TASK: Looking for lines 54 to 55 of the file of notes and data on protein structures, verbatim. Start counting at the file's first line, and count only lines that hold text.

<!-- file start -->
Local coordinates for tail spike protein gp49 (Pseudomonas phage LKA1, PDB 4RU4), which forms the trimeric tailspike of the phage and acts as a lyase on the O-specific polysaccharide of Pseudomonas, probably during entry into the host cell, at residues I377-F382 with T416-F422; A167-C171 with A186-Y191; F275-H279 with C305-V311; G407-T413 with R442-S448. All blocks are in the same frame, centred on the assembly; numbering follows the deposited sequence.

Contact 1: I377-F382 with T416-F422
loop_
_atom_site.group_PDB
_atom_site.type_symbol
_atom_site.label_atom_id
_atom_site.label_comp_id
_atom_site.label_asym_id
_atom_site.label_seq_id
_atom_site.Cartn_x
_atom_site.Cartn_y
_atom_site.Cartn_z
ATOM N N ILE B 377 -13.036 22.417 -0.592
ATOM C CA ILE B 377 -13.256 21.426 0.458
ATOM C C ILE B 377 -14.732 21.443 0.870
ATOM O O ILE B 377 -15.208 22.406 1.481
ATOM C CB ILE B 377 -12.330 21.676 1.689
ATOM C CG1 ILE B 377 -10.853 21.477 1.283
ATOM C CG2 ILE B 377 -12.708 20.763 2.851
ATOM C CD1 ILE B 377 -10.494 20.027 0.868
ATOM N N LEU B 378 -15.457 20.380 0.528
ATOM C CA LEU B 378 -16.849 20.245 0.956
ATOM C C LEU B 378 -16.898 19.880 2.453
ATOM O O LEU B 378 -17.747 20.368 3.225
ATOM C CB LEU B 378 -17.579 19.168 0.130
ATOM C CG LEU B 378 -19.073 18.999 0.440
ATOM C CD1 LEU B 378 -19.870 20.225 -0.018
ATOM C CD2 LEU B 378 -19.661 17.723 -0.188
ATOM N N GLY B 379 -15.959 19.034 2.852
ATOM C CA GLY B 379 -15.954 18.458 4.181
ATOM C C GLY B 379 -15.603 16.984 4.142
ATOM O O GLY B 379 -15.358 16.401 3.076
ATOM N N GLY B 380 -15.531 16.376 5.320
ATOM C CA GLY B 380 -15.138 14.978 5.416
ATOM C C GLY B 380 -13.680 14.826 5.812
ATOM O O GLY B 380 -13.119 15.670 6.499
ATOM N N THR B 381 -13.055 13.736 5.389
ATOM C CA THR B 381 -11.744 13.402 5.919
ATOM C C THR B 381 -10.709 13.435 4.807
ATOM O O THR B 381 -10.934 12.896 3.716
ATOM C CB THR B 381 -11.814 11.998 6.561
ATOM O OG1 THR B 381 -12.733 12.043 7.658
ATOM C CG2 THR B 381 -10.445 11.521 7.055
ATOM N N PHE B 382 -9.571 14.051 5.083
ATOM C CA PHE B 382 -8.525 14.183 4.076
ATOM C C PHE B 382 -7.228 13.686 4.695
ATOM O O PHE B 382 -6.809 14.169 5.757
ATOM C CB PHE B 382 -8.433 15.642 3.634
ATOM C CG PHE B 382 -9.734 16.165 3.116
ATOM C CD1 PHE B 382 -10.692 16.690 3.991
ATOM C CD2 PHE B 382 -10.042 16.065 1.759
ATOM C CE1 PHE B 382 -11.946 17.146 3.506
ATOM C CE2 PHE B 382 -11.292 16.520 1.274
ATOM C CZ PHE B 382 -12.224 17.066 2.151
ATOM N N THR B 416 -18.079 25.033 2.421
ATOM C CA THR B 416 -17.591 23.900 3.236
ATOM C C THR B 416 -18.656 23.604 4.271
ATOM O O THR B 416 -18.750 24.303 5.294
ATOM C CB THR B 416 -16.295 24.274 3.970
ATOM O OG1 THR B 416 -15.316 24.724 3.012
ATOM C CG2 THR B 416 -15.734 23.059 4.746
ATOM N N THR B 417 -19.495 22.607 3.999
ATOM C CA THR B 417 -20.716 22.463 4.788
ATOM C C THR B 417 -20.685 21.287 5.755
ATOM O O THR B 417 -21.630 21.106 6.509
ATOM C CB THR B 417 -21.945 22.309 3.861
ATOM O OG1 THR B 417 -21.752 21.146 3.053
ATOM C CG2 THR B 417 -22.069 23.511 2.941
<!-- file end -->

ATOM C CZ PHE B 382 -12.224 17.066 2.151
ATOM N N THR B 416 -18.079 25.033 2.421